Congratulations to ESID researcher Tim Williams, whose paper, ‘The political economy of primary education: Lessons from Rwanda’, has been published in the August issue of World Development.
The paper draws on Tim’s research for ESID, as captured in Working Paper 64 ‘Oriented towards action: The political economy of primary education in Rwanda‘.
Read the WD summary below, and find it in full here.
“When it comes to the state’s ability to deliver services to the poor, politics matter. This paper applies a political settlements framework to examine primary education quality in Rwanda. Formal education features prominently into the post-genocide government’s social and economic development project. Rwanda’s political elite have staked their claim in the development of the country, one which is relatively free from rent-seeking. But education quality remains surprisingly low. Enrollment has surged, but primary school dropout and repetition are high. Most children have not acquired age-appropriate literacy or numeracy skills.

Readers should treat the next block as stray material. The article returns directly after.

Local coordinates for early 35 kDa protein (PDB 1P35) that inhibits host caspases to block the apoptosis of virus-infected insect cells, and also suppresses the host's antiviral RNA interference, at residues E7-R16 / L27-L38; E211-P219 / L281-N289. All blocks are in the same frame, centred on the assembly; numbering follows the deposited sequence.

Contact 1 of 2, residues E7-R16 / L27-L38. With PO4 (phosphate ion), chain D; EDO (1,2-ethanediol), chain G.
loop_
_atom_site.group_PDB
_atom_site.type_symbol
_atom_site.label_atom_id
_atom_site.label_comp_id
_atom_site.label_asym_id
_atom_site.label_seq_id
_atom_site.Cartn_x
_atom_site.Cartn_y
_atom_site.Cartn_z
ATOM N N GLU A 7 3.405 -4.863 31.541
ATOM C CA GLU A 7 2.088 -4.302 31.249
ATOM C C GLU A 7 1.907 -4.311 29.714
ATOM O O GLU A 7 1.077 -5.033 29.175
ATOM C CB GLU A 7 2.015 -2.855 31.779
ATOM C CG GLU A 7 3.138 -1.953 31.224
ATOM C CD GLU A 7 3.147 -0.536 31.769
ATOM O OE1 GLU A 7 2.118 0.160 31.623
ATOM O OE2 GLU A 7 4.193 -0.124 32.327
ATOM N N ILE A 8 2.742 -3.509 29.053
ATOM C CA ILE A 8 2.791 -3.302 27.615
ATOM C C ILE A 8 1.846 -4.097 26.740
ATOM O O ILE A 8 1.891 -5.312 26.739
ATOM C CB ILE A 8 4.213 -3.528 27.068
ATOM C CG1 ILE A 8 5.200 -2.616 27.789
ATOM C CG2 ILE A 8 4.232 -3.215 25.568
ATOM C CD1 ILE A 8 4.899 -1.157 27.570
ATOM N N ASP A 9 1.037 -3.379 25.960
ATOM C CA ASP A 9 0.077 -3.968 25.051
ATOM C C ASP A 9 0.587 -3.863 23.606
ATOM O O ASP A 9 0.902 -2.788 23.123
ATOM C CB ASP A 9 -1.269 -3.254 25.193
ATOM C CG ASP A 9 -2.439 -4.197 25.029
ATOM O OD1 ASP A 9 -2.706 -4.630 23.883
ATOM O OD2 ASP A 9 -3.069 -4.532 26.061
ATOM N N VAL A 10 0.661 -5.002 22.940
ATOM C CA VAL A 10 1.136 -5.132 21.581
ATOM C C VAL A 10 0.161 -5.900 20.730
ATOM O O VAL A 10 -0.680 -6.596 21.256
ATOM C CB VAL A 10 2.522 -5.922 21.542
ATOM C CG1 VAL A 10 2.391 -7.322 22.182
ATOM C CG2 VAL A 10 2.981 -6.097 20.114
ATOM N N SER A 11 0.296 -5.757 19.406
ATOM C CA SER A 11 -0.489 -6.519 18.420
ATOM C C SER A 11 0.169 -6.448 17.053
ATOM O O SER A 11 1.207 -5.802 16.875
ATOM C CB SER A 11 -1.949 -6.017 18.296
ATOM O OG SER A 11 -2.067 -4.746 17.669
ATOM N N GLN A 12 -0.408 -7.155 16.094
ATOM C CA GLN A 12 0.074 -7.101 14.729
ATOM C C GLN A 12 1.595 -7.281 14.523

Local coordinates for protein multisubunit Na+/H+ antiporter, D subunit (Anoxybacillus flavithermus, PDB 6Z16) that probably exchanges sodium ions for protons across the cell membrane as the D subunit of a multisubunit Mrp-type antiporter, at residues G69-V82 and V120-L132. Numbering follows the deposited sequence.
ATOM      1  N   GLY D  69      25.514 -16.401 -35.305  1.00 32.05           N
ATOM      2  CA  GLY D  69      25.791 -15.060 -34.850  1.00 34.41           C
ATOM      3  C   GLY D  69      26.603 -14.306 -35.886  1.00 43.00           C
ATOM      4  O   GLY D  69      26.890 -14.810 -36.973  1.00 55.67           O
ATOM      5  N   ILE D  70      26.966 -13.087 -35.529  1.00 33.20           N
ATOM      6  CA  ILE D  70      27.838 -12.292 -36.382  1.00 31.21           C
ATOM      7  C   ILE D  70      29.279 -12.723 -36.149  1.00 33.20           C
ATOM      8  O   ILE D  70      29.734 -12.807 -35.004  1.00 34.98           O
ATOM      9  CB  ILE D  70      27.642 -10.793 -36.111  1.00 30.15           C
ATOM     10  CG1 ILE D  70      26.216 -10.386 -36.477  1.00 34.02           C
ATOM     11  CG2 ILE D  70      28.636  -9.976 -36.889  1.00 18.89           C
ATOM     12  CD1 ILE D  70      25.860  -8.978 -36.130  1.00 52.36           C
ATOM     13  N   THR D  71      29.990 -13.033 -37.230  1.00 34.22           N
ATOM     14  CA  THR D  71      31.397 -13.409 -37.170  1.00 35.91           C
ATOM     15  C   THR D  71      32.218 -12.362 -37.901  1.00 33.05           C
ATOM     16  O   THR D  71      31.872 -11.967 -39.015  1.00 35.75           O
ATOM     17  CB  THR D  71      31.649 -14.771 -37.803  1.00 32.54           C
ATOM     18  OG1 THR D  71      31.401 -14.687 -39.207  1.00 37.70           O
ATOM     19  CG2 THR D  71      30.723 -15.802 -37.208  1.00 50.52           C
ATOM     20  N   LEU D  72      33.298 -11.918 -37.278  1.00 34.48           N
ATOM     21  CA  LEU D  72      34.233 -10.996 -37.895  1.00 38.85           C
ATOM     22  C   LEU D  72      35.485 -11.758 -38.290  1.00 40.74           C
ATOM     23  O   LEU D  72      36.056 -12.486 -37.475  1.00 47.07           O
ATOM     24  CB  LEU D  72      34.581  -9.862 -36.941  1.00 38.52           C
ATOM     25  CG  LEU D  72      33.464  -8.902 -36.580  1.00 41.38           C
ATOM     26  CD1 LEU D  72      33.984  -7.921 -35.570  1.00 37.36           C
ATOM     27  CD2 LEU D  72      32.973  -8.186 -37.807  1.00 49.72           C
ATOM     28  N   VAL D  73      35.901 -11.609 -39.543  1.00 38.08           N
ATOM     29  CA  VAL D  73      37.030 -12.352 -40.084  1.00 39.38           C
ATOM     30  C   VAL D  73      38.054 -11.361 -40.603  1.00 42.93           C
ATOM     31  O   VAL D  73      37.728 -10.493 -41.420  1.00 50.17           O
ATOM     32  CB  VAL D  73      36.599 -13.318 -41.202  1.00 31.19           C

We sought to investigate why the education sector hasn’t done better in terms of improving quality than we might have expected. This paper draws from interviews and literature review to investigate how policy development and implementation shape the provision of quality education. Our study finds that education priorities were as much political as they were developmental. A lack of real opposition or pushback enabled the government to introduce profoundly transformative educational policies, such as switching the language of instruction from French to English.
Often these decisions occurred outside the sector’s strategic planning processes. Performance-based incentives tended to focus on aspects of quality that are measurable, such as the construction of classrooms, rather than improving the capacity of the teaching workforce. We did not find evidence of an effective, sustained strategy to improve education quality. It is thus debatable to what extent Rwanda’s approach can be considered as inclusive development when quality for most children remains so low.
This study makes an empirical contribution through evaluating how the education sector has been situated within Rwanda’s broader political settlement, what kinds of outcomes it has led to, and why. It also makes a theoretical contribution by understanding the nature of the relationship between the national political settlement and the education sector.”
Read Tim’s blog post, ‘Why is the quality of children’s education in Rwanda surprisingly low?‘